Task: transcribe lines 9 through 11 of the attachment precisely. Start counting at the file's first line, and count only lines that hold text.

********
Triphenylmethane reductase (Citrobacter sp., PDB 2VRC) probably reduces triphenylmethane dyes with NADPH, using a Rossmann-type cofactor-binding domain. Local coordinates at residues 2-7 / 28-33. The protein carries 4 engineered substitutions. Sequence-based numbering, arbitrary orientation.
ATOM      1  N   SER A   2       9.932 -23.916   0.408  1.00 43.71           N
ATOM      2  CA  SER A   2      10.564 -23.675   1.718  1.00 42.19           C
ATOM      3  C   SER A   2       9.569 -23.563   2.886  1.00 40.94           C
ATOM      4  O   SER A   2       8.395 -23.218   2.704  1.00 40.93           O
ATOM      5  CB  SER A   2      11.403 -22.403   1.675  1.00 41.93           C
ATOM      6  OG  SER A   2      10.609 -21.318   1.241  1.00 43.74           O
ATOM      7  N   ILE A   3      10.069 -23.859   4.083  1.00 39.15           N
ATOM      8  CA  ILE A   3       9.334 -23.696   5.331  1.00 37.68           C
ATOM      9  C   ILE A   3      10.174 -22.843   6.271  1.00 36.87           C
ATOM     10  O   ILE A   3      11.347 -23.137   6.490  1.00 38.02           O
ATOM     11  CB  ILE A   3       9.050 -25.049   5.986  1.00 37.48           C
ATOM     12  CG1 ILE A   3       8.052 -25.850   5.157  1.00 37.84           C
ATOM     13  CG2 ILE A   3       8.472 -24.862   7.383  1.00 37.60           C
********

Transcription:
ATOM      8  CA  ILE A   3       9.334 -23.696   5.331  1.00 37.68           C
ATOM      9  C   ILE A   3      10.174 -22.843   6.271  1.00 36.87           C
ATOM     10  O   ILE A   3      11.347 -23.137   6.490  1.00 38.02           O